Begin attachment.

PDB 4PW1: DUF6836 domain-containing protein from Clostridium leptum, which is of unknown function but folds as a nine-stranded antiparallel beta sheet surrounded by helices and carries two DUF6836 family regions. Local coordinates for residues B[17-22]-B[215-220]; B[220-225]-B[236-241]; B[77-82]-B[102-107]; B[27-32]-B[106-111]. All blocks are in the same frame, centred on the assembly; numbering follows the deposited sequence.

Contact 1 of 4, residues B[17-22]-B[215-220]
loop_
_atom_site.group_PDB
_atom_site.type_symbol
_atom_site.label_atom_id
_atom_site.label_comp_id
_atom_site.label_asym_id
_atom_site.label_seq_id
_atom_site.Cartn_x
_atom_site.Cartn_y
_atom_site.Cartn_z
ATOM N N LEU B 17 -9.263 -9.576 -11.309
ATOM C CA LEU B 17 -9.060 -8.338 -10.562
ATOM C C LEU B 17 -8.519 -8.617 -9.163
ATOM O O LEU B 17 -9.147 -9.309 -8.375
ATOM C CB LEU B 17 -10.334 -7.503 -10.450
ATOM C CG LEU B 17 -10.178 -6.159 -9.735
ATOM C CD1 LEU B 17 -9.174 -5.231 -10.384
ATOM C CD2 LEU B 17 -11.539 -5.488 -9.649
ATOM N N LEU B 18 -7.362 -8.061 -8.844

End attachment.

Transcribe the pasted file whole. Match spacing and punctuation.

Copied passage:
PDB 4PW1: DUF6836 domain-containing protein from Clostridium leptum, which is of unknown function but folds as a nine-stranded antiparallel beta sheet surrounded by helices and carries two DUF6836 family regions. Local coordinates for residues B[17-22]-B[215-220]; B[220-225]-B[236-241]; B[77-82]-B[102-107]; B[27-32]-B[106-111]. All blocks are in the same frame, centred on the assembly; numbering follows the deposited sequence.

Contact 1 of 4, residues B[17-22]-B[215-220]
loop_
_atom_site.group_PDB
_atom_site.type_symbol
_atom_site.label_atom_id
_atom_site.label_comp_id
_atom_site.label_asym_id
_atom_site.label_seq_id
_atom_site.Cartn_x
_atom_site.Cartn_y
_atom_site.Cartn_z
ATOM N N LEU B 17 -9.263 -9.576 -11.309
ATOM C CA LEU B 17 -9.060 -8.338 -10.562
ATOM C C LEU B 17 -8.519 -8.617 -9.163
ATOM O O LEU B 17 -9.147 -9.309 -8.375
ATOM C CB LEU B 17 -10.334 -7.503 -10.450
ATOM C CG LEU B 17 -10.178 -6.159 -9.735
ATOM C CD1 LEU B 17 -9.174 -5.231 -10.384
ATOM C CD2 LEU B 17 -11.539 -5.488 -9.649
ATOM N N LEU B 18 -7.362 -8.061 -8.844